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Suit Says L.A. Superior Court’s In-Person Hearings Are Dangerous

(Valerie Macon/Getty Images)
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Five pro bono legal organizations have filed a lawsuit against L.A. County Superior Court, arguing attorneys and clients are risking “their health and lives” to show up in court for non-urgent civil matters such as eviction proceedings and traffic citations.

In a complaint filed Tuesday, the legal aid firms ask that the courts pause in-person appearances for traffic and unlawful detainer matters “until doing so no longer poses a public health threat.”

Since the beginning of this year, three people who worked in the courts died after testing positive for COVID-19, including two interpreters and one traffic clerk.

Acknowledging that the court did defer some non-essential civil business for months, the lawsuit claims those matters “indefensibly proceed now in-person.”

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“As COVID-positive rates were rising, that is when courts started reopening these matters,” said Indira Cameron-Banks, directing attorney at the Skid Row-based Inner City Law Center.

“There are times where our attorneys will advocate for their clients not to have to show up, and the court will still order their clients to show up,” she said.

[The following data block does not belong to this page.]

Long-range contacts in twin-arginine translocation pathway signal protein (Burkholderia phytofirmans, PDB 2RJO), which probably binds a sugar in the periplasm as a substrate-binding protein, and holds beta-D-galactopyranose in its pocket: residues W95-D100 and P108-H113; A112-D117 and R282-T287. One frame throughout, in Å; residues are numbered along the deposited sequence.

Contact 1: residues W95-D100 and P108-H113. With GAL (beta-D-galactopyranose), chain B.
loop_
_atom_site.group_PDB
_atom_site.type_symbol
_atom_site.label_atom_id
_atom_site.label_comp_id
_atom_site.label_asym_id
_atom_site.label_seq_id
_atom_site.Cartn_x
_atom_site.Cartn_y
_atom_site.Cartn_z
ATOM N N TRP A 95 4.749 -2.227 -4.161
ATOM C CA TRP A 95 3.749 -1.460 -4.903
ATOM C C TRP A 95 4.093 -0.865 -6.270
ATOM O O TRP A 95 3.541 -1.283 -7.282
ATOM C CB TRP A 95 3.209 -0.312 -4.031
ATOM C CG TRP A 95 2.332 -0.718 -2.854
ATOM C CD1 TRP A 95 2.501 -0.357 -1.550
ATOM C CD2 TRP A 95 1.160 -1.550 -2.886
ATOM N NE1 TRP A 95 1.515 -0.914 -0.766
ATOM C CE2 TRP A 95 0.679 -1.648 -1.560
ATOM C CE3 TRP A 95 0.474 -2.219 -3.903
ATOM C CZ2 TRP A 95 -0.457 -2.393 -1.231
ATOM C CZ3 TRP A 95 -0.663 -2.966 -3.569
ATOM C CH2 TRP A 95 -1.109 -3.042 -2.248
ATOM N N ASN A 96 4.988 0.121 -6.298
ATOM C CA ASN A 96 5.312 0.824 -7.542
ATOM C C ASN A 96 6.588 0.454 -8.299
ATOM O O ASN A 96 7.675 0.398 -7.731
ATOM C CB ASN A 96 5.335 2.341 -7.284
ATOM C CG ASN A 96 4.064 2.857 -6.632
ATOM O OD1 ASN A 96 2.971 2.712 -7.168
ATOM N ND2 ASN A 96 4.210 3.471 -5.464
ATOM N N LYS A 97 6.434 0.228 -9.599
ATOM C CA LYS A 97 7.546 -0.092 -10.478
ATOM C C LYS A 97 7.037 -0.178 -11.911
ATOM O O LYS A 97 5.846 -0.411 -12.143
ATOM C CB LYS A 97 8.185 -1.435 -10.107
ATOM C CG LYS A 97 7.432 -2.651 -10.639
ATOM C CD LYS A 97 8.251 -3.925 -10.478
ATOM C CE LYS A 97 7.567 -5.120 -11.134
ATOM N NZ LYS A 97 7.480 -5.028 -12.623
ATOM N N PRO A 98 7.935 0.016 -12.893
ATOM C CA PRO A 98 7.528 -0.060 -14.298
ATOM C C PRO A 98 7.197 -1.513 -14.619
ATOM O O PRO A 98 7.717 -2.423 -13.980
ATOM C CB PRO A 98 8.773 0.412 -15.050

Diego Cartagena, president & CEO of lawsuit plaintiff Bet Tzedek, said the legal groups decided to proceed with court action after unsatisfactory responses to their concerns. Cartagena claims some clients are being called in for non-urgent matters.

“We’re talking about a citation over a cracked windshield,” he said. “Why does that need to be heard immediately and why does that have to be heard in person?”

Court spokeswoman Ann Donlan said all courtrooms have LACourtConnect or Webex options available for virtual appearances. In an emailed statement, she pointed out that the court has taken several measures to retrofit courtrooms since COVID-19, including a push to “dramatically accelerate and expand remote audio and video access capabilities in all 600 courtrooms.”

But Cartagena argues all of that technology doesn’t matter if it’s not applied uniformly. “We are still at the whim of certain courtrooms — certain bench officers — who decide, No, I’m going to require you to be in person, for matters that don’t need to be in-person,” he said.

Donlan said in an emailed statement that the court never comments on pending litigation, but added: “We anticipate that all matters brought by litigants each day across this County will be heard safely and fairly because of our commitment to equal access to justice.”

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